The following morning we are greeted by grey clouds hovering menacingly above our heads and everything is soaked through. Unfazed, we take the advice of some Mazeppa locals to visit Dwesa; a must see they say. Getting there is an adventure in itself, but with the help of Google Maps we navigate our way through the heart of Dutywa, past townships and into the hills, and then over the mountains again to finally arrive in Dwesa.


Dwesa is an isolated marine nature reserve with only traditional Xhosa villages surrounding it. The campsites allow you to experience nature in its purest form, with chattering vervet monkeys hanging from branches above our heads and bushbucks grazing peacefully around the ablution blocks, to fireflies twinkling under a star-studded sky and scores of different sounds emanating from the hills to lull us to sleep. Given the immense effort and time it has taken us to get here, we decide to stay for a second night and spend the time relaxing on a deserted beach and visiting the local shebeen with our new friend, Vuyani, the reserve's tour guide. Vuyani owns a piece of land high up on a hill overlooking the magnificent Wild Coast and lives off the land. What a great life!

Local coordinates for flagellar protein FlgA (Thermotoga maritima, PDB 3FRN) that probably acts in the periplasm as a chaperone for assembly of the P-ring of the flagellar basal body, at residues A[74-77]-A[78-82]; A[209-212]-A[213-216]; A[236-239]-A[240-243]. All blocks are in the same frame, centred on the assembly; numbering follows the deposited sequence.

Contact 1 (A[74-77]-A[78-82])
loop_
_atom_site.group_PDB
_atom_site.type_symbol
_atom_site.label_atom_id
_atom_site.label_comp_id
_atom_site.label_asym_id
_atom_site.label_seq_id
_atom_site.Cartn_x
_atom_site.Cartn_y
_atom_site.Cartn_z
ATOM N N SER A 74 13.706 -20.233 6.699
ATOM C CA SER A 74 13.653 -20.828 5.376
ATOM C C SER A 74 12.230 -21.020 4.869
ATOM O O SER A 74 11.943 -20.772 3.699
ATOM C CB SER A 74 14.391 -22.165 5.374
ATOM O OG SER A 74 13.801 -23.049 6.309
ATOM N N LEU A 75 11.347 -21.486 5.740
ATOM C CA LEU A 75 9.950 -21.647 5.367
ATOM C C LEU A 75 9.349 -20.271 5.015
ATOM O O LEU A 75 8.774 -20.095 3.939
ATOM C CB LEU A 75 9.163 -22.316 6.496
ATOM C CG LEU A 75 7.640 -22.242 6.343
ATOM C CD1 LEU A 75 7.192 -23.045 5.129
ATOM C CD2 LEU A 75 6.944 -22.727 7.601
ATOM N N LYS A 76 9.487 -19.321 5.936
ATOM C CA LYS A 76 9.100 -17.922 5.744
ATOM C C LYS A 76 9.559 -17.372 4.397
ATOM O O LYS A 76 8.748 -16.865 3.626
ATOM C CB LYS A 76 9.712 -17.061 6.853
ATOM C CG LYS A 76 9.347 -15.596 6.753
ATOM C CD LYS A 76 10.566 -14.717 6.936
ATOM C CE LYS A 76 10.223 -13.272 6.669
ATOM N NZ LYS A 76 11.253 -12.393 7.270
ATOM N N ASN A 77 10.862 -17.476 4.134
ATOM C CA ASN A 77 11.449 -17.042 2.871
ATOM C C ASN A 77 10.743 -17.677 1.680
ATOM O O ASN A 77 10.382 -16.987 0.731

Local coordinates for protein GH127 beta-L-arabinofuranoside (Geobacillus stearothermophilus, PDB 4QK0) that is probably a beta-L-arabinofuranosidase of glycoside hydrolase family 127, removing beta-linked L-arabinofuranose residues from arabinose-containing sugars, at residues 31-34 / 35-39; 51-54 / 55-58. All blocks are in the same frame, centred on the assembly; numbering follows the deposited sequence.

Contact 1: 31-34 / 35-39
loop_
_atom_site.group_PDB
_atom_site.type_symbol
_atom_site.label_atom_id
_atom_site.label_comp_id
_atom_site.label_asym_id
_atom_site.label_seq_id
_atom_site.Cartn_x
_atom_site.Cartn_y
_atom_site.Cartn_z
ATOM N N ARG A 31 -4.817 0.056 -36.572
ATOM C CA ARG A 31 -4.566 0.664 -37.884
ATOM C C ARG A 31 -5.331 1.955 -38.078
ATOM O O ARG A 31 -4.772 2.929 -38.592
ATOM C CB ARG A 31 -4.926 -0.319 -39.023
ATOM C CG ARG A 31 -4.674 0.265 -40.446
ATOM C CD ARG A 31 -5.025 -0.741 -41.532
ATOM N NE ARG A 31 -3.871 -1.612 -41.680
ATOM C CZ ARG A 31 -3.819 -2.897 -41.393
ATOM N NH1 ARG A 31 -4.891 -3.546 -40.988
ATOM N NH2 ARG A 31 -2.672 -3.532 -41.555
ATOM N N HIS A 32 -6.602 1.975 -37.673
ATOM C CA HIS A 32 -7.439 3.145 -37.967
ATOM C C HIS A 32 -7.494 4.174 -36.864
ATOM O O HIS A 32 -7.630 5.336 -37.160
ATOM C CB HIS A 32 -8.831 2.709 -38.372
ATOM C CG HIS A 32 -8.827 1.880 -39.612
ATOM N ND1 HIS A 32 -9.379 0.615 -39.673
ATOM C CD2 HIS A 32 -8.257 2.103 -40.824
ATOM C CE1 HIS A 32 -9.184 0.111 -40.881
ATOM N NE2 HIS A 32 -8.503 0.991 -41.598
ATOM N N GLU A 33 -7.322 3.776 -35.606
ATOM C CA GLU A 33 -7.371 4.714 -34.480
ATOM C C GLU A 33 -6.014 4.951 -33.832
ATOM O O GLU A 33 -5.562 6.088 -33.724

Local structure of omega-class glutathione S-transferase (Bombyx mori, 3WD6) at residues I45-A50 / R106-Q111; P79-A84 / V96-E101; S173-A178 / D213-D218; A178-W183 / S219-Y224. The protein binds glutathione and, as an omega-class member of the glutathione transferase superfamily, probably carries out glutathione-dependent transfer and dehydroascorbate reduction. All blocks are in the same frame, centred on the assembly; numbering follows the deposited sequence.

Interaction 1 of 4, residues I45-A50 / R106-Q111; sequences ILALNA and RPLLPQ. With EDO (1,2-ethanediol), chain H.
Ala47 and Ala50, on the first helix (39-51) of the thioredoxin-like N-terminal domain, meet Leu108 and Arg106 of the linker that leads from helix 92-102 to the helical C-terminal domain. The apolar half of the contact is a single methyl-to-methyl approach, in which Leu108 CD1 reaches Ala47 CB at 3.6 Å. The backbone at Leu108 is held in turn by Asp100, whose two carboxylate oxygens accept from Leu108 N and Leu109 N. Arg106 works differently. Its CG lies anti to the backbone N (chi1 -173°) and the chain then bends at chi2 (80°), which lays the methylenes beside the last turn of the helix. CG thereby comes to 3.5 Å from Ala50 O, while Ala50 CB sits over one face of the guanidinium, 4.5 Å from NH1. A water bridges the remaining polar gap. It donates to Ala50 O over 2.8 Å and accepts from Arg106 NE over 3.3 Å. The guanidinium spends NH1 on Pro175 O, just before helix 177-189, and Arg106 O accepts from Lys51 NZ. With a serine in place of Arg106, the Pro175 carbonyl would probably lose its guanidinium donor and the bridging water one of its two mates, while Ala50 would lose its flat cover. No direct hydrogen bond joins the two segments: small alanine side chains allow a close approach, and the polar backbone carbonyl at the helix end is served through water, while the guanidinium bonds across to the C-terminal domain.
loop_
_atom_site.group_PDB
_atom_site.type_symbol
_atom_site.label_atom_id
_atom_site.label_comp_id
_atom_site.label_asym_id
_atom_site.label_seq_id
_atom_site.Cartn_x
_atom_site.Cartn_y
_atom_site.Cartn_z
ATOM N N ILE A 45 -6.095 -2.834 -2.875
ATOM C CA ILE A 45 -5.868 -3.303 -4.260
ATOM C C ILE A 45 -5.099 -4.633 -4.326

During a visit to the shebeen, I sat on the stoep on an old wooden bench next to my two friends, with a beer in my hand, and as I watch the cattle and goats walk by and listen to the Xhosa elders and younger men talking about the village’s goat prices, I realise that this is where I belong. No Times Square, no Champs-Élyssées, no Big Ben, no Eiffel Tower, and no St. Peter’s Cathedral could make me feel what I felt here; an unconditional love for Africa.


The next morning Vuyani takes us on a guided tour through the reserve in the Land Rover, and because Dwesa receives so few visitors, the 4x4 trail is a bit more 4x4 than one would normally imagine, although it suits us perfectly. We stop to take a walk on an isolated beach between Dwesa and The Haven, and as I walk along the wet sand the only sounds I can hear are the crashing waves and songs of birds. But suddenly an unfamiliar smell tantalises my nose. The smell becomes stronger, and then I see it: droppings from a large animal. I ask Vuyani which animal’s droppings it is. He slowly lifts his face to the sky and fixes his eyes on something I can’t see. “Rhino,” he faintly replies. At first I don’t understand his emotional sentiment, but the rest of his reply quells any doubts. “Last year there were 13 here. Now not one is left. Poachers. They come at night. They fly in with helicopters,” he says. As I kneel beside the droppings I can now understand what he was looking at amongst the clouds, and the realisation of this incredibly sad situation, of what is and what should be, hits me hard and I pray.